Palivos also insists that the government knew that George Palivos was out of the country during the period November 3 and 14, 2000 when Black said he and George met a number of times. The issue was raised at trial and is not properly reexamined under § 2255. Since this court has already addressed at length in its ruling on Palivos's post trial motion for judgment of acquittal, Case No. 00 CR 1065, Dkt. No. 187 at 5--7, it will only reiterate that the parties stipulated that George Palivos was out of the country during November 3--14; Black was confronted with the inconsistency between his time line of the meetings (which did not include exact dates) and the stipulation; and Black conceded that if George was out of the country during that period he did not meet with him then. Nonetheless, he stuck to his testimony that he did meet with him. The jury chose to believe Black. See United States v. Palivos, 486 F.3d 250, 254 (7th Cir. 2007) ("Palivos has not shown that Black's testimony is, in fact, false. Black has always maintained that he testified truthfully at trial.").

IV. Claims of Ineffective Assistance of Counsel

To prevail on a claim of ineffective assistance of counsel, the petitioner must show (1) that counsel's representation fell below an objective standard of reasonableness, and (2) that there is a reasonable probability that, but for counsel's unprofessional errors, the results of the proceeding would have been different. Strickland v. Washington, 466 U.S. 668, 688, 694, 104 S. Ct. 2052, 80 L. Ed. 2d 674 (1984). The petitioner "bears a heavy burden in making out a winning claim based on ineffective assistance of counsel," United States v. Trevino, 60 F.3d 333, 338 (7th Cir. 1995), particularly since the Strickland test "is highly deferential to counsel, presuming reasonable judgment and declining to second guess strategic choices." United States v. Williams, 106 F.3d 1362, 1367 (7th Cir. 1997) (internal quotation marks and citation omitted).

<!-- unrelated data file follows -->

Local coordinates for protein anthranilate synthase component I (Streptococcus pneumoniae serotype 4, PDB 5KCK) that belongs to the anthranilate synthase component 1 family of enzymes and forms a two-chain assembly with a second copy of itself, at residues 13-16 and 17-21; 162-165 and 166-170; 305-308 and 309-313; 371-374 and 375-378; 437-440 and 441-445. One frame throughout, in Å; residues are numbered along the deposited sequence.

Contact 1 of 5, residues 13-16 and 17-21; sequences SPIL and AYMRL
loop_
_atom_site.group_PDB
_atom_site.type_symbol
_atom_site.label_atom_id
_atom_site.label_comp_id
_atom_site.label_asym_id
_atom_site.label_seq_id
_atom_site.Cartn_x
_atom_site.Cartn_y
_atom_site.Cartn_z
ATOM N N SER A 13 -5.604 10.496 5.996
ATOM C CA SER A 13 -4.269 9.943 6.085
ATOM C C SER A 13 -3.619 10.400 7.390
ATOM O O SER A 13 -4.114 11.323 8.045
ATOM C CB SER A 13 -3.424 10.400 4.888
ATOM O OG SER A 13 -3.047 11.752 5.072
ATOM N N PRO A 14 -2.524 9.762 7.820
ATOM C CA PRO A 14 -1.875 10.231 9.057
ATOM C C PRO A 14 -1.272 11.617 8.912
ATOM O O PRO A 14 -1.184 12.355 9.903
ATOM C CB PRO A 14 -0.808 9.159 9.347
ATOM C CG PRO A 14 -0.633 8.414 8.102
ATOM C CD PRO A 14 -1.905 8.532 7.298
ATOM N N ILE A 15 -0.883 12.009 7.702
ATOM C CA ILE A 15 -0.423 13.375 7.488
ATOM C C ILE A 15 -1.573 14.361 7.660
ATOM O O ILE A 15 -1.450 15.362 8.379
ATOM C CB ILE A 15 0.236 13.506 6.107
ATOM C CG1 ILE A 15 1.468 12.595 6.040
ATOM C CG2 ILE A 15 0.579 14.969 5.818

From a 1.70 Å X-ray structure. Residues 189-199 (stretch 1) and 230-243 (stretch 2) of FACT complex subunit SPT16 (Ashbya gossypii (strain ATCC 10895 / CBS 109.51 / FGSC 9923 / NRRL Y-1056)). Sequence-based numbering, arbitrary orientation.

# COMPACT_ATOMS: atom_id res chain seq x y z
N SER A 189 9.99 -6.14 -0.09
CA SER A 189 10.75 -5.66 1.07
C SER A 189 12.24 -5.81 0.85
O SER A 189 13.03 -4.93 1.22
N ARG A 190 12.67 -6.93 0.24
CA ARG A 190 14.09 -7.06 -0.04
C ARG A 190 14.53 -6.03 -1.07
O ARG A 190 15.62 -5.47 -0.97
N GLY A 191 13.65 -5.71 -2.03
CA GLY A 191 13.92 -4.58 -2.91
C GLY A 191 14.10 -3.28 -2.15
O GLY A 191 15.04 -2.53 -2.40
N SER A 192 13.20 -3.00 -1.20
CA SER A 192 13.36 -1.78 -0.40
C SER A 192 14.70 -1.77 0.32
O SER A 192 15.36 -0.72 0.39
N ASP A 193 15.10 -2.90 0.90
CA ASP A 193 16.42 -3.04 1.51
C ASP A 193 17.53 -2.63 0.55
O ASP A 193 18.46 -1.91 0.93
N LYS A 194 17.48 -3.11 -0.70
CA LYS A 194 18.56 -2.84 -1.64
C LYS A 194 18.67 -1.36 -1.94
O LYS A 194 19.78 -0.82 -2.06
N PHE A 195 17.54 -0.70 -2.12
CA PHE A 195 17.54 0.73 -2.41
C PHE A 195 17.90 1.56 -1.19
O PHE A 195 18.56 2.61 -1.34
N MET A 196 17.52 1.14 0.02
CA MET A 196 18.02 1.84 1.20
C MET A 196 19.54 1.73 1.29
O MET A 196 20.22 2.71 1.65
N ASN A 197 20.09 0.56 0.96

To satisfy the first prong of the Strickland test, the petitioner must direct the court to specific acts or omissions of his counsel. Fountain v. United States, 211 F.3d 429, 434 (7th Cir. 2000)(citing Trevino, 60 F.3d at 338). The court must then consider whether, in light of all of the circumstances, counsel's performance was outside the range of professionally competent assistance. Id. (citing Trevino, 60 F.3d at 338). Counsel's performance must be evaluated while remembering that an attorney's trial strategies are a matter of professional judgment and often turn on facts not contained in the trial record. Id.